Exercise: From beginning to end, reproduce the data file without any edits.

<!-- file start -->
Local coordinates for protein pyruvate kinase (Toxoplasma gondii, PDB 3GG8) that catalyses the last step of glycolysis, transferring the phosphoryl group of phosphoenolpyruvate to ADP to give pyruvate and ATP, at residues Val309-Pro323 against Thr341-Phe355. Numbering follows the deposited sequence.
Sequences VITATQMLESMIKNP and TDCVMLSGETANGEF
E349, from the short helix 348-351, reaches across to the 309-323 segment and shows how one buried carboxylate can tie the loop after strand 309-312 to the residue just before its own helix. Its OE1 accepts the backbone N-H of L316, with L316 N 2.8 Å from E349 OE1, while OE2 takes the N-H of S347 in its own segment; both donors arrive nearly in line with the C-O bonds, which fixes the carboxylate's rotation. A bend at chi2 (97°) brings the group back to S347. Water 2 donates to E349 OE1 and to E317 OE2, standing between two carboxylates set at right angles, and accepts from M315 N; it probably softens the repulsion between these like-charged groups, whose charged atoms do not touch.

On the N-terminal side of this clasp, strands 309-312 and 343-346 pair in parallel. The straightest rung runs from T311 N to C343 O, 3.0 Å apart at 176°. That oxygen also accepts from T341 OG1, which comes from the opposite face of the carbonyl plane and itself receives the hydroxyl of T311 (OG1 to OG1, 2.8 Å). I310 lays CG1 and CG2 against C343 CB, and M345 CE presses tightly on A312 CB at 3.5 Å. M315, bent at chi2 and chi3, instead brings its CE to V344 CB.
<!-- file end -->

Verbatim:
Local coordinates for protein pyruvate kinase (Toxoplasma gondii, PDB 3GG8) that catalyses the last step of glycolysis, transferring the phosphoryl group of phosphoenolpyruvate to ADP to give pyruvate and ATP, at residues Val309-Pro323 against Thr341-Phe355. Numbering follows the deposited sequence.
Sequences VITATQMLESMIKNP and TDCVMLSGETANGEF
E349, from the short helix 348-351, reaches across to the 309-323 segment and shows how one buried carboxylate can tie the loop after strand 309-312 to the residue just before its own helix. Its OE1 accepts the backbone N-H of L316, with L316 N 2.8 Å from E349 OE1, while OE2 takes the N-H of S347 in its own segment; both donors arrive nearly in line with the C-O bonds, which fixes the carboxylate's rotation. A bend at chi2 (97°) brings the group back to S347. Water 2 donates to E349 OE1 and to E317 OE2, standing between two carboxylates set at right angles, and accepts from M315 N; it probably softens the repulsion between these like-charged groups, whose charged atoms do not touch.

On the N-terminal side of this clasp, strands 309-312 and 343-346 pair in parallel. The straightest rung runs from T311 N to C343 O, 3.0 Å apart at 176°. That oxygen also accepts from T341 OG1, which comes from the opposite face of the carbonyl plane and itself receives the hydroxyl of T311 (OG1 to OG1, 2.8 Å). I310 lays CG1 and CG2 against C343 CB, and M345 CE presses tightly on A312 CB at 3.5 Å. M315, bent at chi2 and chi3, instead brings its CE to V344 CB.